The lethal June battle is both shocking and surprising: shocking because of the extreme intensity of violence and the casualty toll despite the absence of gunfire or mortar use; surprising because the murderous clash came as a bolt out of blue in what seemed otherwise to be a relatively stable China-India relationship. In recent years Chinese president Xi Jinping and Indian prime minister Narendra Modi appeared to be on cordial terms and committed to advancing bilateral relations and working through—or at least managing—an array of differences, including a complicated and enduring territorial dispute. The two leaders appeared to reach a common understanding about how to steady bilateral ties following a shirt-sleeves Xi-Modi summit held in Wuhan in May 2018 followed up by another informal summit seventeen months later when Modi hosted Xi in Mamallapuram.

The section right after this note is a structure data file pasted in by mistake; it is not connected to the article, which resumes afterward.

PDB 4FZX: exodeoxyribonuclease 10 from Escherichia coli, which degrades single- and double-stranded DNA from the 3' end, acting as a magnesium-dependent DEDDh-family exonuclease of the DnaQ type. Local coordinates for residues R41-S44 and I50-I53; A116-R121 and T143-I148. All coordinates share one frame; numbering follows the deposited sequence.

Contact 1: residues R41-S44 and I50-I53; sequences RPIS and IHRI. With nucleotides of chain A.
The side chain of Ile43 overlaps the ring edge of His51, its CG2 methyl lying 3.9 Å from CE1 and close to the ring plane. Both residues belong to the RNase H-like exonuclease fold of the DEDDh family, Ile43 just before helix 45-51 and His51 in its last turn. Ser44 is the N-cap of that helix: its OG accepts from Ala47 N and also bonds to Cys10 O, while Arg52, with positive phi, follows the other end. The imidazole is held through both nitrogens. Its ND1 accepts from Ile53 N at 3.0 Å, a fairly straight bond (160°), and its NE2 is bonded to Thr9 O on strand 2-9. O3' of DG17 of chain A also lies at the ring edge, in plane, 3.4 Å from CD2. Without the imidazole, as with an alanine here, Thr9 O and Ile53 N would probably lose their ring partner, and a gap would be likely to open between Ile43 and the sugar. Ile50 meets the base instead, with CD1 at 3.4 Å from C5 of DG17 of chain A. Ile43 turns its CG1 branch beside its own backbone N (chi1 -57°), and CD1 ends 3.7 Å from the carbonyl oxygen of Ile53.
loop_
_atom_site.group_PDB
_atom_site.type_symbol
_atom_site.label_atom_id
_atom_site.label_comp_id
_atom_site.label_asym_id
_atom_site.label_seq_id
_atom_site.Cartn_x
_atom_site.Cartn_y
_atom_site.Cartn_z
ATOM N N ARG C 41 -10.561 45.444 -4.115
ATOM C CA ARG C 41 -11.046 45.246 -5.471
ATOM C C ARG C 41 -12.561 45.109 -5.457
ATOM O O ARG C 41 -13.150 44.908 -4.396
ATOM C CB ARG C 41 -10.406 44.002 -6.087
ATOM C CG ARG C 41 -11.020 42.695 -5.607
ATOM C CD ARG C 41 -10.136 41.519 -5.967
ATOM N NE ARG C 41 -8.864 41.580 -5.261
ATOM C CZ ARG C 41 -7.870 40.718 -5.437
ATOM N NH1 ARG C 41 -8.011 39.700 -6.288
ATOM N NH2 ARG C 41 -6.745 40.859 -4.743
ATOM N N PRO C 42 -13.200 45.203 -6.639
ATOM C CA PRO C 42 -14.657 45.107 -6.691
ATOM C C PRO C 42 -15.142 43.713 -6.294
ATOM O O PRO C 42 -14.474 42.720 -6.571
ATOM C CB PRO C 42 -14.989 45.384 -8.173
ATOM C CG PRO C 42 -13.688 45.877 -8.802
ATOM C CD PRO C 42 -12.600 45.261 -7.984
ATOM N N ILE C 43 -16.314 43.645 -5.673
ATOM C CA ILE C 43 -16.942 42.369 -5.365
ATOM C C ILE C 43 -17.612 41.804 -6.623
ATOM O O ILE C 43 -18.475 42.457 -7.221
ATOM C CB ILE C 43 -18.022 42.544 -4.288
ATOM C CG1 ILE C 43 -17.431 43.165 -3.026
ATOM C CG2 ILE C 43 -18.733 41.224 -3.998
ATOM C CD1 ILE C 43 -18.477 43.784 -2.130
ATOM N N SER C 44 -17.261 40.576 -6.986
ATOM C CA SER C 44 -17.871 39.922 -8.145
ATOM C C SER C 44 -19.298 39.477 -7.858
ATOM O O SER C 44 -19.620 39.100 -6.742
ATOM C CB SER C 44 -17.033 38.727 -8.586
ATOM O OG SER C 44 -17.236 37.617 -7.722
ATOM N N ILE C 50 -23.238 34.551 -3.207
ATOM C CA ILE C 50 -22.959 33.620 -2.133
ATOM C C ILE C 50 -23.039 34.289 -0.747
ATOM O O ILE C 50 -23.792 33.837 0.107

Despite this high-level diplomacy, China-India relations have not warmed significantly, nor have border tensions dissipated. In the absence of actual negotiations aimed at resolving the disposition of disputed territory or even any progress toward more clearly demarcating the so-called Line of Actual Control (LAC). Multiple rounds of talks held since the 1980s have yet to produce any semblance of a breakthrough.